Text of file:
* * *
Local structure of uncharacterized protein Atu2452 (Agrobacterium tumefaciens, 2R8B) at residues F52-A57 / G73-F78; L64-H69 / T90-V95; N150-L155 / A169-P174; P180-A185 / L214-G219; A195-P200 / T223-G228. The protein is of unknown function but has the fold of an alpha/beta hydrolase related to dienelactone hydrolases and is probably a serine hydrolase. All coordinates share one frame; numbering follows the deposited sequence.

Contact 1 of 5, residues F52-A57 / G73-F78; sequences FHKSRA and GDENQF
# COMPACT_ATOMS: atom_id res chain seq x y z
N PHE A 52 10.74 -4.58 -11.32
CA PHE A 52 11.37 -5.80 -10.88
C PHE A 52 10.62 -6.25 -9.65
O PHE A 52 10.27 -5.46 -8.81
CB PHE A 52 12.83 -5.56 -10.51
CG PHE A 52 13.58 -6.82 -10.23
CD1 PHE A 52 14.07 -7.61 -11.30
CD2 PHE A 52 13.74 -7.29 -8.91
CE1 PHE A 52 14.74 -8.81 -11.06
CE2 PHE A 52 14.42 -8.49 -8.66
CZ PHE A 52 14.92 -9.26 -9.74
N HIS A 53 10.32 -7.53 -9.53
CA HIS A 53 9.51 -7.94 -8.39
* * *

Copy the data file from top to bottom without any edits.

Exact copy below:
Local structure of uncharacterized protein Atu2452 (Agrobacterium tumefaciens, 2R8B) at residues F52-A57 / G73-F78; L64-H69 / T90-V95; N150-L155 / A169-P174; P180-A185 / L214-G219; A195-P200 / T223-G228. The protein is of unknown function but has the fold of an alpha/beta hydrolase related to dienelactone hydrolases and is probably a serine hydrolase. All coordinates share one frame; numbering follows the deposited sequence.

Contact 1 of 5, residues F52-A57 / G73-F78; sequences FHKSRA and GDENQF
# COMPACT_ATOMS: atom_id res chain seq x y z
N PHE A 52 10.74 -4.58 -11.32
CA PHE A 52 11.37 -5.80 -10.88
C PHE A 52 10.62 -6.25 -9.65
O PHE A 52 10.27 -5.46 -8.81
CB PHE A 52 12.83 -5.56 -10.51
CG PHE A 52 13.58 -6.82 -10.23
CD1 PHE A 52 14.07 -7.61 -11.30
CD2 PHE A 52 13.74 -7.29 -8.91
CE1 PHE A 52 14.74 -8.81 -11.06
CE2 PHE A 52 14.42 -8.49 -8.66
CZ PHE A 52 14.92 -9.26 -9.74
N HIS A 53 10.32 -7.53 -9.53
CA HIS A 53 9.51 -7.94 -8.39